Light rail extension to West Hollywood might happen much sooner than planned

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The vote on Measure M—a ballot measure that will ask voters to increase the countywide sales tax to fund public transit projects—is just over a month away. A big change is being made that could draw more support from voters in West Hollywood.

According to WEHOville, Metro is moving up its timeline for a possible extension of the forthcoming Crenshaw Line north to the Red Line in Hollywood, a project that would be funded in part with revenue from Measure M, if it passes. The transit agency is now aiming to start construction as early as 2020, much earlier than the pervious plan to start somewhere between 2041 and 2047.

This is great news for West Hollywood. The city has been lobbying Metro hard to get a rail route through its city, one that ideally includes a full swing down Santa Monica Boulevard. It has even brought consultants Fehr & Peers on board to help build its case.

For all the city’s prodding, however, it’s still unclear whether Metro will actually reroute the trains through West Hollywood. The project as currently budgeted calls for the extension to run underneath La Brea Avenue towards the Hollywood and Highland Red Line station, passing by West Hollywood, but not through it.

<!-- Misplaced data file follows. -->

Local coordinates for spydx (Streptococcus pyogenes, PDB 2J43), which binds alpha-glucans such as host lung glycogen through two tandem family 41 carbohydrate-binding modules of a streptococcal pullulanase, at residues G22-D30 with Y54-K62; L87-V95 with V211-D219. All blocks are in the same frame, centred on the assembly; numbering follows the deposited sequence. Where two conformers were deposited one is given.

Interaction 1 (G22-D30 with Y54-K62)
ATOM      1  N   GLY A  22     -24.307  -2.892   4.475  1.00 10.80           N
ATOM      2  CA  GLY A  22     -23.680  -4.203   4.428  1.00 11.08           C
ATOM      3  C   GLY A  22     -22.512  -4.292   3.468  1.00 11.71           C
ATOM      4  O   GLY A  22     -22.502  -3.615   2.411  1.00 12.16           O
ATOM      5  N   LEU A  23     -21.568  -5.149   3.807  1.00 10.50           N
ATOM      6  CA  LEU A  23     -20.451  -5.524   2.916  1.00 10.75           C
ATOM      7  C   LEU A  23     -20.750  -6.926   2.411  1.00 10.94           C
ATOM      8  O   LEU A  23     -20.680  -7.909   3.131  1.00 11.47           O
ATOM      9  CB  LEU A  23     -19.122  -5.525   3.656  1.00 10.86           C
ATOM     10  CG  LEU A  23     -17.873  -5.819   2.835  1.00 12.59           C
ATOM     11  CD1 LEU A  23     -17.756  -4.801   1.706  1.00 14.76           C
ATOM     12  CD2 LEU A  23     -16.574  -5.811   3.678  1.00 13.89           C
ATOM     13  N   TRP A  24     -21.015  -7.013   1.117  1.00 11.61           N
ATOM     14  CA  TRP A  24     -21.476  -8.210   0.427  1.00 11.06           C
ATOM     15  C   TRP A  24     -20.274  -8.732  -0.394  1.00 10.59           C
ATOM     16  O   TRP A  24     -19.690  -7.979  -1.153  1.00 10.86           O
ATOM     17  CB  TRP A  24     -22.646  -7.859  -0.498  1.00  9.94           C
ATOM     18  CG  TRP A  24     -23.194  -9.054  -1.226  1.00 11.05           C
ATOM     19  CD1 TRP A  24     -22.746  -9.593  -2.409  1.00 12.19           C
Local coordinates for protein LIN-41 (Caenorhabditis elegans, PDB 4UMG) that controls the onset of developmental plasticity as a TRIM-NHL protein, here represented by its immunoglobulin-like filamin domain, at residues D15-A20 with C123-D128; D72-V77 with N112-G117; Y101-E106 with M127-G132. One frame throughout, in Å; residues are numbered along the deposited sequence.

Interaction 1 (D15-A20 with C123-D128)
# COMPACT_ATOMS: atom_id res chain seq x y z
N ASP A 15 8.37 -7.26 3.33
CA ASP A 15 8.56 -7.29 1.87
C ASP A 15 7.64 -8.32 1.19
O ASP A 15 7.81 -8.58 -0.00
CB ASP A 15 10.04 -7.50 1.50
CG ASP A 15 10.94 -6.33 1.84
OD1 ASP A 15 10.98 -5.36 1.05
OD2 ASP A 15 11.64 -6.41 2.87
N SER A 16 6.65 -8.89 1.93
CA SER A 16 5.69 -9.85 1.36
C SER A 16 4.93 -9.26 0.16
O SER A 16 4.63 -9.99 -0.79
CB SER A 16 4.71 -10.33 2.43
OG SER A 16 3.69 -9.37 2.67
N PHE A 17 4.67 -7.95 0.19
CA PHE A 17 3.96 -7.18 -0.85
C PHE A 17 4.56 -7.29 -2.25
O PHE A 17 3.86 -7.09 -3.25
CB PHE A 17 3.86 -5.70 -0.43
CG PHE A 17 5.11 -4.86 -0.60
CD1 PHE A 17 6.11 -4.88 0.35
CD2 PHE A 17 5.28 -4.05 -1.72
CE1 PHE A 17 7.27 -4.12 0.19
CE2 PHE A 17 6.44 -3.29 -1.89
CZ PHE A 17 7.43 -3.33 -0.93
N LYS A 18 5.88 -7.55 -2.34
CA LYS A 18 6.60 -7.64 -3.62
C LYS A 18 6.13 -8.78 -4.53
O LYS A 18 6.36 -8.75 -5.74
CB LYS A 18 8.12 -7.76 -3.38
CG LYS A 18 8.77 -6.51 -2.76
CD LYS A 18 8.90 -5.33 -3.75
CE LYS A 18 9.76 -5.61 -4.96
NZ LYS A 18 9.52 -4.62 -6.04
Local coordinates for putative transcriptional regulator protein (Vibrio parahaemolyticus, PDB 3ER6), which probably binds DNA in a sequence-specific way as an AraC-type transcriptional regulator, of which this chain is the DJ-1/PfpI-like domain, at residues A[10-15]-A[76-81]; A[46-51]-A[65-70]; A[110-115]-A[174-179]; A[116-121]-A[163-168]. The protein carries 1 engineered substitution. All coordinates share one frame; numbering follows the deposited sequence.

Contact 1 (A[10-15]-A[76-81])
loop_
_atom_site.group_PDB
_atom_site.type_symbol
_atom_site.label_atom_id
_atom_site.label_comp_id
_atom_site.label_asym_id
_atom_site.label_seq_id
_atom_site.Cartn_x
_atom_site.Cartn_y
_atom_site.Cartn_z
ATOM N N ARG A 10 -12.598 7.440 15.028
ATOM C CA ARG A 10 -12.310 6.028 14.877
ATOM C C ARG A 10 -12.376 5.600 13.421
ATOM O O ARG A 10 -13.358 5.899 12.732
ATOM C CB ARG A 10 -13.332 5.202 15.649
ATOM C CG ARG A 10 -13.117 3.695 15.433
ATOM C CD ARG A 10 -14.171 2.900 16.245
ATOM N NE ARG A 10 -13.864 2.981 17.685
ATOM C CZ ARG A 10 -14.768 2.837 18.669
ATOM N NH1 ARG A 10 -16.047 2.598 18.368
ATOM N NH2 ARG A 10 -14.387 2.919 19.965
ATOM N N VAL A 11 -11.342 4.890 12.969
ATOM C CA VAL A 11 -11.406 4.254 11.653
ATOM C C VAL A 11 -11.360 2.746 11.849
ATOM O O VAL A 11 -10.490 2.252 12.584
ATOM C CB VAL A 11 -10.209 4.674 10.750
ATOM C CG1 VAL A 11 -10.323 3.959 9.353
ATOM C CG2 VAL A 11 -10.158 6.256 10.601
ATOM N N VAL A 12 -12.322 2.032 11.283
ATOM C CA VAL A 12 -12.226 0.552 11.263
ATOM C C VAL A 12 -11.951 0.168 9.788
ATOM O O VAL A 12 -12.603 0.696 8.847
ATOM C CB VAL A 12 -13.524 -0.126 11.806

The sheer economics might just give the edge to the Santa Monica Boulevard option. Fehr & Peers says that running the extension for an additional nine miles from San Vicente down Santa Monica Boulevard will increase ridership “by more than 300%.”

West Hollywood is advocating for a route down Santa Monica Boulevard.
All on Board Coalition

City Council members Lindsey Horvath and John Heilman head up the subcommittee working on fostering the West Hollywood Metro project, and they’re confident WeHo will get what it wants. Horvath tells WEHOville, “West Hollywood will have a strong voice in determining the preferred alignment.”

Horvath and Heilman had better act quick though. Metro’s plans call for the completion of a feasibility study on all potential routes to be completed by June 2017 and an environmental impact report to be completed by 2018.

Metro is looking to speed through the reports process and move on to construction. Senior city planner Joanna Hankamer says a speedy timeline leaves Metro, “well-positioned to receive additional funding for construction…such as a local tax measure, state and federal grants and financing, and/or public/private partnerships.”

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